Tuesday, September 15, 2015

On death and dying

I just read an interesting article about a 23-year-old woman diagnosed with a terminal form of brain cancer who crowd-funded her own cryo-preservation. She raised $80,000 to have her brain preserved so she could have the chance of another life in the future, when science could either repair her brain and install it in a new body, or upload her personality into a digital consciousness.  

While the science behind the process – where a brain’s intricate pathways are mapped out and preserved and the entire organ frozen until the unforeseeable future when science can use those pathways to program the individual’s personality into an artificial life-form or even perhaps a cloned new self – is not particularly appetizing or confidence-inspiring to me, the story itself, of a young woman facing the prospect of dying young, I can relate to.

While thank God I am not dying (well, not any more than any of us are), I have twice had to consider the prospect of Death’s early arrival. The first time was when I was told I had malignant cancer and the second when I was told I had a brain aneurysm. Each time, I went through that indescribable out-of-body experience of considering the question of “Am I gonna die?” You suddenly telescope up and away from all of your petty concerns like how fat you are or whether you’ll get promoted this year, and look down on your life as outsider. The image you see is a photo where someone has toggled all the way to the right on the brightness/contrast option – the grays amplified to blacks or whites and all of the little things blurred out. You see your life in purely broad strokes.  

Here Lies Zee –

Recent wife to one awesome husband, daughter to two contrary parents, sister to three equally-warped siblings, aunt to thirteen amazing midgets, and friend to a few patient souls. She thought she’d live longer so her epitaph isn’t as cool as she’d hoped. No Nobel, Pulitzer, or even World’s Best Mom. But she did manage to rescue some stray cats and birds, never stole except for that one time when she was five, and tried to give more than she got. The end.

That’s about it. Not very impressive and the prospect of just that being my final tally was actually surprisingly unpleasant. When I was a kid, I was one of those emo, ‘why-am-I-alive?-what-is-life?-I-didn’t-ask-to-exist’ types. I grew up to be a young adult often accused of having a death wish, and agreed I probably did. Even now, as an adult, I’ve never been one to ‘cling to the earth in fear of death’ and have thrown myself out of a plane and into harms way on numerous occasions. I thought I was pretty chill with it. But when Death shows up as a potential appointment on your current schedule, no matter how blasé you think you are, you don’t want to meet him.

It turns out that when I found out I could die from my illnesses, I really didn’t want to. I’d betrayed my cold-hearted teenage self and invested in humans and life. I couldn’t leave my poor husband alone in this world. What would my family do without me to play as negotiator and therapist? Who’d feed the cats? I always said I’d write books but hadn’t found the time! I had too much unfinished business. I needed to do what I could to stick around and thankfully, in both cases, I was able to. My cancer-harboring thyroid was evicted from the Zee Body Politic, and my explosive brain was defused with glue. God gave me that reprieve that so many would and have paid fortunes for, not once, but twice.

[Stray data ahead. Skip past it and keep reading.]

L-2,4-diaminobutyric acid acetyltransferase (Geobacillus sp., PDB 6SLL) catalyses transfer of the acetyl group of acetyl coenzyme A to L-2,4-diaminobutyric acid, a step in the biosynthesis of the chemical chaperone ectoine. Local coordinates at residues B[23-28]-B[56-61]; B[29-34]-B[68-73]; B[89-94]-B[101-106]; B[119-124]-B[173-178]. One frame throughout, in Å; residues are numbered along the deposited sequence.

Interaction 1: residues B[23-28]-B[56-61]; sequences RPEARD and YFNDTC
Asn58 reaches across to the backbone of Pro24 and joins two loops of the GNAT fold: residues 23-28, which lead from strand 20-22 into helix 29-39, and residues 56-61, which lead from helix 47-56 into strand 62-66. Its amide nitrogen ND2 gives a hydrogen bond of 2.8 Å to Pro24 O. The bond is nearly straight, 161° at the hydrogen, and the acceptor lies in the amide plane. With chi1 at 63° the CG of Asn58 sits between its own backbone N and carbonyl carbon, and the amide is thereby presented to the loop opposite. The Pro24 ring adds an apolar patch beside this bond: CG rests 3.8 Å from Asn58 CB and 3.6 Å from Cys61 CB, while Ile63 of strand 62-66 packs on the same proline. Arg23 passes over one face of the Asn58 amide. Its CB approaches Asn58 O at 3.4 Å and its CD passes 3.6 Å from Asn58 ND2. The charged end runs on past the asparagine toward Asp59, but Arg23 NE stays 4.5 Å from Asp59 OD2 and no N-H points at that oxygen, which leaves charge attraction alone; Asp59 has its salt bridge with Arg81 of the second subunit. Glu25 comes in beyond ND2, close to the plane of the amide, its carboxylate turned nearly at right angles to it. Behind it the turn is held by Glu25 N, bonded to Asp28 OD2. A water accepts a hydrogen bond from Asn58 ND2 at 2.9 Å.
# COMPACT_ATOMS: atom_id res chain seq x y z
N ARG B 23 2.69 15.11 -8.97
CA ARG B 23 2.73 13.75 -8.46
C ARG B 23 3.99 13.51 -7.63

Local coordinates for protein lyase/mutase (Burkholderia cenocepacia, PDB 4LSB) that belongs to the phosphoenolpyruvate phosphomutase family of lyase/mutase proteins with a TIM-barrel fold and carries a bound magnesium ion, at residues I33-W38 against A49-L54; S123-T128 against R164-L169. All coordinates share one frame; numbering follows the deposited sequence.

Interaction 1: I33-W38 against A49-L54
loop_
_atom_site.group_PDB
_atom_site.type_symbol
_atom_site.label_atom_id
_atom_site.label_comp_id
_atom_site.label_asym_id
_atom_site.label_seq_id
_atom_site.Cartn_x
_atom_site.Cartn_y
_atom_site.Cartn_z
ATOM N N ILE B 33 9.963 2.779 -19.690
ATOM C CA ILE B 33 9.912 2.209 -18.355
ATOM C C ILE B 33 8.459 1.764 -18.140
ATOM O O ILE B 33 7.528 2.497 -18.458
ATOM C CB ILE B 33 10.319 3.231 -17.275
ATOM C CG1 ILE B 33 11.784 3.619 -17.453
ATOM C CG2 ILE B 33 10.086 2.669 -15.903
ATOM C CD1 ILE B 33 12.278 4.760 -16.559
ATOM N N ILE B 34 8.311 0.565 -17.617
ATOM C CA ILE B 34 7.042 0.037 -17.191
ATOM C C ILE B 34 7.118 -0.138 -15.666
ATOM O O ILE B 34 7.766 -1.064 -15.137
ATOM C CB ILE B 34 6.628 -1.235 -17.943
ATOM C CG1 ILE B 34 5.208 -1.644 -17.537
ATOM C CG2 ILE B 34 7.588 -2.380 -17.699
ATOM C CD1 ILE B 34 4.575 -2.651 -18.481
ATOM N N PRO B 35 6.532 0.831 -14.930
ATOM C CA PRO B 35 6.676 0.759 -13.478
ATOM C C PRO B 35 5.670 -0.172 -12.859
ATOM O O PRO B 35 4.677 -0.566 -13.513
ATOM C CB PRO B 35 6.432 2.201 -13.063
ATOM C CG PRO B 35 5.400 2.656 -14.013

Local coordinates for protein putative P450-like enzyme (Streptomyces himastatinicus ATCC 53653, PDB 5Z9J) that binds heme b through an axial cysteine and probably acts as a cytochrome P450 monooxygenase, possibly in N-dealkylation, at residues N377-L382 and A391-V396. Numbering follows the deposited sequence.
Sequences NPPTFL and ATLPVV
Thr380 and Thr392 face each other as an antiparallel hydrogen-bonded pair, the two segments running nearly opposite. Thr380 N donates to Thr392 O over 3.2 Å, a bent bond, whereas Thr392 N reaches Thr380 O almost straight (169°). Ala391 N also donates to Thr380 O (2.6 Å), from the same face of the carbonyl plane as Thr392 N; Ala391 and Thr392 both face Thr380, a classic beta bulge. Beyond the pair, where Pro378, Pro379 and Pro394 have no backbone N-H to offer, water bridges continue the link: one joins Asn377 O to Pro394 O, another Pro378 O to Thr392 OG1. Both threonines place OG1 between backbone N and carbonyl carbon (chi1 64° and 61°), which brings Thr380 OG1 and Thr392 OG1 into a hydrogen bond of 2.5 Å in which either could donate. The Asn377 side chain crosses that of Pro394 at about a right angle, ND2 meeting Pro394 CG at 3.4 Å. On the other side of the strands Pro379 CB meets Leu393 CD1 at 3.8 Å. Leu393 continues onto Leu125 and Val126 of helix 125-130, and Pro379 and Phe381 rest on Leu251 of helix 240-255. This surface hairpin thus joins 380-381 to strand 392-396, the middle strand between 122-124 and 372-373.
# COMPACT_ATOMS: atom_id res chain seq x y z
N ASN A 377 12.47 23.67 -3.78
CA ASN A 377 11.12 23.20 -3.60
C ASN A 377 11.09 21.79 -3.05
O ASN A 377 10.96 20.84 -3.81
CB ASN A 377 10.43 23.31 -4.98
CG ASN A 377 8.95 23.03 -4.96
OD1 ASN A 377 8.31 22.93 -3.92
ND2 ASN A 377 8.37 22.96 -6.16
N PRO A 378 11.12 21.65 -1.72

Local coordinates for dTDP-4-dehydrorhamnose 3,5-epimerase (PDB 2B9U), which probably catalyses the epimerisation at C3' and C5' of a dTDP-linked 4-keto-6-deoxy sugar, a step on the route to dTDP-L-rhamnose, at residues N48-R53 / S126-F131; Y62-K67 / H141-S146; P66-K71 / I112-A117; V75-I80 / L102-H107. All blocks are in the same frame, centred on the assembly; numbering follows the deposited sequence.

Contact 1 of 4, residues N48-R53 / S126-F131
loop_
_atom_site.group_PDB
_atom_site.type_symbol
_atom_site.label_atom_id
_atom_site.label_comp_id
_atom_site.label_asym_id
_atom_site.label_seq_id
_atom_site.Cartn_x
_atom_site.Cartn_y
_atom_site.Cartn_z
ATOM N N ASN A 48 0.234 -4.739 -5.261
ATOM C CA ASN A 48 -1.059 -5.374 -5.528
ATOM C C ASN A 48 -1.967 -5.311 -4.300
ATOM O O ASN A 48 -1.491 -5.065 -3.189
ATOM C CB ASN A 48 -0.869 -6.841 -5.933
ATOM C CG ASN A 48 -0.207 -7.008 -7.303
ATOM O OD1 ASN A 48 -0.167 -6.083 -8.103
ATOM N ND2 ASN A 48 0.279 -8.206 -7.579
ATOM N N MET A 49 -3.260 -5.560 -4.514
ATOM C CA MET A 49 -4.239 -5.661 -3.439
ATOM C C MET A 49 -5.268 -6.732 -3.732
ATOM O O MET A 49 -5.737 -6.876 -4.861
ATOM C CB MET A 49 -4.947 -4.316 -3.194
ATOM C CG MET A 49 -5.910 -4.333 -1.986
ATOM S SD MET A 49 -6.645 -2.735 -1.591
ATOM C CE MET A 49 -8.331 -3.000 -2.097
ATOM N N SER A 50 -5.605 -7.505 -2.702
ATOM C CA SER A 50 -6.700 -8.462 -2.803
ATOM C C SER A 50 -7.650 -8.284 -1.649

So I don’t judge Kim Suozzi for launching that Reddit campaign to raise funds to give her consciousness the opportunity to come back. Because if you don’t believe in an afterlife, and this life is it, well, 23 years isn’t very long to give life a go. It’s just long enough for you to gather the tools and beliefs that will lend some purpose to the decades ahead. In your early 20s, you’re still young enough to believe in your vast potential but not yet have had the chance to test it. Such a short life is not long enough for stress and failure to sap your confidence, or the pains and indignities of old age to make you hanker for that final rest. You want more, and if you don’t have that mortal hope of an immortal soul, well, wouldn’t you want to do whatever you could to get a chance? I hope somehow Kim gets it.


  1. Salaams. May Allah bless you! I can relate in so many ways.

  2. So I typed "my explosive brain" in Google, as I thought that it would make a terrific name for a warped novel, and it turns out that your site flagged up. I have been reading your stuff and I love your style, Zee. Witty, sharp, candid and stylish. Keep up the great work.

    Feel free to stop by my site — LowlifeMagazine.com — one time and say hello.